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used in The Mill on the Floss

18 uses
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characterized by sincere belief


intensely or excessively serious
  • Mrs. Tulliver looked earnestly at the point indicated, and turned her head on one side.
    1.9 -- Book 1 Chapter 9 -- To Garum Firs (38% in)
  • "It's apt to make a mess with clothes, taking 'cause out and putting 'cause in again," said Mrs. Pullet, drawing a bunch of keys from her pocket and looking at them earnestly, "but it 'ud be a pity for you to go away without seeing it.
    1.9 -- Book 1 Chapter 9 -- To Garum Firs (29% in)
  • Mr. Broderip's amiable beaver, as that charming naturalist tells us, busied himself as earnestly in constructing a dam, in a room up three pair of stairs in London, as if he had been laying his foundation in a stream or lake in Upper Canada.
    2.1 -- Book 2 Chapter 1 -- Tom's "First Half" (27% in)
  • Meanwhile Tom, who had for the first time sent a poisoned arrow into Philip's heart, had returned to the carriage-house, where he found Mr. Poulter, with a fixed and earnest eye, wasting the perfections of his sword-exercise on probably observant but inappreciative rats.
    2.4 -- Book 2 Chapter 4 -- "The Young Idea" (84% in)
  • Maggie put her arm round his neck and kissed him quite earnestly.
    2.6 -- Book 2 Chapter 6 -- A Love-Scene (82% in)
  • When Tom entered she did not speak, but only went up to him, put her arms round his neck, and kissed him earnestly.
    2.7 -- Book 2 Chapter 7 -- The Golden Gates Are Passed (41% in)
  • "Then I hope you'll help me do it, uncle," said Tom, earnestly.
    3.3 -- Book 3 Chapter 3 -- The Family Council (94% in)
  • "But, uncle," said Tom, earnestly, "I don't see why the Latin need hinder me from getting on in business.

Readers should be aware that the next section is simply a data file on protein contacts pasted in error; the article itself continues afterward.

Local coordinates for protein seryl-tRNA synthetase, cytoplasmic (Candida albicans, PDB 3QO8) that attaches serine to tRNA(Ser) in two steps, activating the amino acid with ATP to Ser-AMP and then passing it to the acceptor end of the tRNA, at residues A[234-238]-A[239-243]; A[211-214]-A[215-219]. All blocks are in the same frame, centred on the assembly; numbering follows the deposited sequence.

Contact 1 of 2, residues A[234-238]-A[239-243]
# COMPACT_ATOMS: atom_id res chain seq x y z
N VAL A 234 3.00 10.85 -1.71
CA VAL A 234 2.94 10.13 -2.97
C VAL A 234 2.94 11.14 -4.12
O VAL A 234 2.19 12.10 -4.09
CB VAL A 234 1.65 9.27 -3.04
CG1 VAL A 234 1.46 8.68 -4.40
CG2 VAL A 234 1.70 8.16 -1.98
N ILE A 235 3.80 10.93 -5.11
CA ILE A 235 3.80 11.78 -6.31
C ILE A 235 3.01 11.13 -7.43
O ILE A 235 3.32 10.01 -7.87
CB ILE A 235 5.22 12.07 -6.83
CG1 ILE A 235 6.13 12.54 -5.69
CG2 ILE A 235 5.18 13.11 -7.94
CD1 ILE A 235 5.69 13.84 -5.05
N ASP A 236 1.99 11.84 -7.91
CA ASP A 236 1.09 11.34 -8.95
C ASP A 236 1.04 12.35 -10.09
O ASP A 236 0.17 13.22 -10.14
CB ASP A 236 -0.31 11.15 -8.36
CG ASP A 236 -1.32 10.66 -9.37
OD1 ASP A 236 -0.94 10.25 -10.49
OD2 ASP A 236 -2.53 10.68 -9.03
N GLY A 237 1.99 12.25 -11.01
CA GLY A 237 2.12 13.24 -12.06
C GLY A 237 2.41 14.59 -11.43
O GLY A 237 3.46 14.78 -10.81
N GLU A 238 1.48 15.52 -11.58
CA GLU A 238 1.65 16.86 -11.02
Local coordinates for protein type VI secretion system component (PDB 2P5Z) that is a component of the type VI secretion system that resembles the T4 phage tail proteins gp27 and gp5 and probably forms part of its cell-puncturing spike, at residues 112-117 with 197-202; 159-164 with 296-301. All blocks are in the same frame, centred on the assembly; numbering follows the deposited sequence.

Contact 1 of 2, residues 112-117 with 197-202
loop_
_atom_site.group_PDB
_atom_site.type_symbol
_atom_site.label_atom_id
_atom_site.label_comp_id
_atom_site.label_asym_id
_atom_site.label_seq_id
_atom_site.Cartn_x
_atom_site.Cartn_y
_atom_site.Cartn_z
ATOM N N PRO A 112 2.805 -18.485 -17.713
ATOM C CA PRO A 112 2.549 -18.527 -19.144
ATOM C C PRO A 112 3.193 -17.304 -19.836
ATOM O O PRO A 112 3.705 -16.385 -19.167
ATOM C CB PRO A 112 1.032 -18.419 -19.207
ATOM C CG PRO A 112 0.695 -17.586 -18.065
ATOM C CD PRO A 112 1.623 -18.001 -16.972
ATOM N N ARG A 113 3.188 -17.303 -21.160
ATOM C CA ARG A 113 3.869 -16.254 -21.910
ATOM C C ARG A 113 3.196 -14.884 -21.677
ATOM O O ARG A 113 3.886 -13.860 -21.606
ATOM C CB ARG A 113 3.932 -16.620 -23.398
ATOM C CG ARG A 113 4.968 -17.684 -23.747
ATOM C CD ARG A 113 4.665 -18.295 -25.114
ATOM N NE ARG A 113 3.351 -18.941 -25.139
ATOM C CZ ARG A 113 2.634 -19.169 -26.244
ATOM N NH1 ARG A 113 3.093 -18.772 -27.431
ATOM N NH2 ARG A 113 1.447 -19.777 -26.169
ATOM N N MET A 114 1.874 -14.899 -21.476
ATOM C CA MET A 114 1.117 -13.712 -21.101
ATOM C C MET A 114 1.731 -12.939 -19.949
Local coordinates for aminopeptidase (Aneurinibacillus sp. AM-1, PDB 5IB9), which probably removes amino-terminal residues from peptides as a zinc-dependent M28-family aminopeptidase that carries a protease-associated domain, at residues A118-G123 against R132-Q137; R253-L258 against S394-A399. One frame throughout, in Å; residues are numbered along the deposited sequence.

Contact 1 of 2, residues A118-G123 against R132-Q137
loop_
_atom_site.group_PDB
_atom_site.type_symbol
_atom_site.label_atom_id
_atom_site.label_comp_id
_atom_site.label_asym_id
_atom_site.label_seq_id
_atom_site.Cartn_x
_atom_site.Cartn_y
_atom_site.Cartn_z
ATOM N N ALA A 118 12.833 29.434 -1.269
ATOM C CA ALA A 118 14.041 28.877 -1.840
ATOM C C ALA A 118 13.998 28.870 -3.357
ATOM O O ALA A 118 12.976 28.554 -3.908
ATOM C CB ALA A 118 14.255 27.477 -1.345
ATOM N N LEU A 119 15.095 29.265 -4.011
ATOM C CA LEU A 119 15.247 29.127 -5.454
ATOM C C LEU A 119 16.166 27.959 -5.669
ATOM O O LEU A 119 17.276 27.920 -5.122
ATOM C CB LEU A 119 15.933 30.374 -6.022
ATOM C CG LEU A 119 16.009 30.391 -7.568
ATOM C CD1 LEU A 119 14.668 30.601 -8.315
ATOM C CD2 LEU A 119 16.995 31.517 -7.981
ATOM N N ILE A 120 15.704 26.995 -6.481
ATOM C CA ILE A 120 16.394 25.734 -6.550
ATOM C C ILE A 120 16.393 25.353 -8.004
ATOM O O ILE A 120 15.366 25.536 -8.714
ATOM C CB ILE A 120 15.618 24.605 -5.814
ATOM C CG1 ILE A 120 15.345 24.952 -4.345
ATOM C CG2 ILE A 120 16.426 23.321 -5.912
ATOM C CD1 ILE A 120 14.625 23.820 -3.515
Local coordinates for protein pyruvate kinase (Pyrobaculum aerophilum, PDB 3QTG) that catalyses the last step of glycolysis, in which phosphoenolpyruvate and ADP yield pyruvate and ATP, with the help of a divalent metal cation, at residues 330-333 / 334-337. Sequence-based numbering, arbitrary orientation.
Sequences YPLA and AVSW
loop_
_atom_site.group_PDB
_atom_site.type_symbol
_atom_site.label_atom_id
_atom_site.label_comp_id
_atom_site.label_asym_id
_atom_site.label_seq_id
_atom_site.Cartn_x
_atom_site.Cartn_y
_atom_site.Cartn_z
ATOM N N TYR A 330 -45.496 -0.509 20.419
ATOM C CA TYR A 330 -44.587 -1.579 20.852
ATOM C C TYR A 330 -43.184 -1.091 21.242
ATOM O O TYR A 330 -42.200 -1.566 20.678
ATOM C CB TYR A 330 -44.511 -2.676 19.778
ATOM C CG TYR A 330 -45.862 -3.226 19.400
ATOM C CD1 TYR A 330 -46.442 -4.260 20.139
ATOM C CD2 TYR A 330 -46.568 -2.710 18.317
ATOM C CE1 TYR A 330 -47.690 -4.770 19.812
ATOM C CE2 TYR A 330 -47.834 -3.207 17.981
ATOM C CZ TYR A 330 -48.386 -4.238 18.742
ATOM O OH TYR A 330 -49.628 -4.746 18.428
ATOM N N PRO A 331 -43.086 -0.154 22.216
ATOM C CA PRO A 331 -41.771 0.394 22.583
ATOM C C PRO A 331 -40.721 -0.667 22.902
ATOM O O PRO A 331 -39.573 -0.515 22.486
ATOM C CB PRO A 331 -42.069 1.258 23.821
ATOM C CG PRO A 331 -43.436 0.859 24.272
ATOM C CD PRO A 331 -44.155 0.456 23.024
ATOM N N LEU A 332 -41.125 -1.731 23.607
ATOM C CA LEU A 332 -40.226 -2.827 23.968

3.5 -- Book 3 Chapter 5 -- Tom Applies His Knife to the Oyster (54% in)
  • Her husband fixed his eyes earnestly on her face.
    3.8 -- Book 3 Chapter 8 -- Daylight on the Wreck (85% in)
  • She looked up at him with a grave, earnest gaze and said,— "I can't make you think better of me, Tom, by anything I can say.
    6.4 -- Book 6 Chapter 4 -- Brother and Sister (81% in)
  • "Oh, I must go," said Maggie, earnestly, looking at Dr. Kenn with an expression of reliance, as if she had told him her history in those three words.
    6.9 -- Book 6 Chapter 9 -- Charity in Full-Dress (69% in)
  • "You don't believe that; it is not your real feeling," said Maggie, earnestly.
    6.11 -- Book 6 Chapter 11 -- In the Lane (73% in)
  • Maggie had become more and more earnest as she went on; her face had become flushed, and her eyes fuller and fuller of appealing love.
    6.11 -- Book 6 Chapter 11 -- In the Lane (89% in)
  • Stephen spoke with deep, earnest pleading.
    6.13 -- Book 6 Chapter 13 -- Borne Along by the Tide (66% in)
  • "Remember what you felt weeks ago," she began, with beseeching earnestness; "remember what we both felt,—that we owed ourselves to others, and must conquer every inclination which could make us false to that debt.
    6.14 -- Book 6 Chapter 14 -- Waking (48% in)
  • If we—if I had been better, nobler, those claims would have been so strongly present with me,—I should have felt them pressing on my heart so continually, just as they do now in the moments when my conscience is awake,—that the opposite feeling would never have grown in me, as it has done; it would have been quenched at once, I should have prayed for help so earnestly, I should have rushed away as we rush from hideous danger.
    6.14 -- Book 6 Chapter 14 -- Waking (57% in)
  • To have taken Maggie by the hand and said, "I will not believe unproved evil of you; my lips shall not utter it; my ears shall be closed against it; I, too, am an erring mortal, liable to stumble, apt to come short of my most earnest efforts; your lot has been harder than mine, your temptation greater; let us help each other to stand and walk without more falling,"—to have done this would have demanded courage, deep pity, self-knowledge, generous trust; would have demanded a mind that...
    7.4 -- Book 7 Chapter 4 -- Maggie and Lucy (11% in)
  • Dr. Kenn, at first enlightened only by a few hints as to the new turn which gossip and slander had taken in relation to Maggie, had recently been made more fully aware of it by an earnest remonstrance from one of his male parishioners against the indiscretion of persisting in the attempt to overcome the prevalent feeling in the parish by a course of resistance.
    7.5 -- Book 7 Chapter 5 -- The Last Conflict (11% in)

There are no more uses of "earnest" in The Mill on the Floss.

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